ARNL Path Planning and Navigation
From MobileRobots Research and Academic Customer Support
The path planning module in ARNL computes a safe path from the robot's current pose to a destination pose. It then sends the appropriate velocities and heading commands to the robot to make it follow the computed path as closely as possible while avoiding unmapped obstacles in its path.
The details of the method and implementation are proprietary, but are based on various algorithms shown to be reliable and efficient by past robotics research, and which are described in many robotics textbooks and published papers.
When a new goal point is set, the path planning task uses a global grid based search of the map to compute the shortest and safe path from the present robot pose to the goal point. Objects in the map (e.g. scanned fixed objects, forbidden lines and areas delineated by a users, etc.) are used to populate data associated with grid cells (occupancy grid). Various parameters such as "free space", size and shape of the robot, etc. are used to search for a suitable path through the environment. Once the global path is planned, ARNL begins driving the robot on the path, and while doing so, continuously recomputes a local segment of the path to plan around any unmapped obstacles detected with range sensors (e.g. the laser rangefinder, sonar sensors, etc.). ARNL uses the dynamic window approach to compute the translational and rotational velocities, accelerations and decelerations necessary to follow the local path as closely as possible. These are provided to the robot's controller to drive the robot.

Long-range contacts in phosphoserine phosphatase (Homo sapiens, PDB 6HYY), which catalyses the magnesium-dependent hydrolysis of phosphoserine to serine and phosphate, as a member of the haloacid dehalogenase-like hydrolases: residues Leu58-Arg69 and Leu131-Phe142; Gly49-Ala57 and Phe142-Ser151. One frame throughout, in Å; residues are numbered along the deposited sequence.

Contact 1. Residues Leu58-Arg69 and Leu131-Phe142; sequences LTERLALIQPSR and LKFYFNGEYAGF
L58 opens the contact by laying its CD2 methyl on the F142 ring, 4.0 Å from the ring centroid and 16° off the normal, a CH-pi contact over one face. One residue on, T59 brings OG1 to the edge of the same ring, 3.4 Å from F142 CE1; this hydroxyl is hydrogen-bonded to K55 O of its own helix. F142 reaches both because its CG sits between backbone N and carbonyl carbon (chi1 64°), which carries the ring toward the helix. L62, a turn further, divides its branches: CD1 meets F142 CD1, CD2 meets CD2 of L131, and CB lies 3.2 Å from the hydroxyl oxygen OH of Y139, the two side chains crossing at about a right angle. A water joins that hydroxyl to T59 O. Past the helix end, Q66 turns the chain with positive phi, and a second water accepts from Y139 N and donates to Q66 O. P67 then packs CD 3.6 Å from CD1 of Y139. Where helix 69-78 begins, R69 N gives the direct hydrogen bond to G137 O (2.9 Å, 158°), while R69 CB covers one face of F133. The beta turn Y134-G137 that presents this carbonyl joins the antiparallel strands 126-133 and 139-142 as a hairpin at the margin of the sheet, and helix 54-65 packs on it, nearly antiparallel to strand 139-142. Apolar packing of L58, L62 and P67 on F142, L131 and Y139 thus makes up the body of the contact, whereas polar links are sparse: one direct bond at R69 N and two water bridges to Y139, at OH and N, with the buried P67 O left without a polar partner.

Accurate and robust path planning and navigation requires fairly accurate robot location. Hence a localization task must also be run concurrently with the path planning task.
- Siegwart, Nourbakhsh, Scaramuzza, Introduction to Autonomous Mobile Robots, second edition], MIT Press.
- Thrun, S., Burgard, W. and Fox, Probabilistic Robotics. MIT Press.
- Fox, D.; Burgard, W.; Thrun, S. (1997). "The dynamic window approach to collision avoidance". Robotics & Automation Magazine, IEEE 4 (1): 23–33.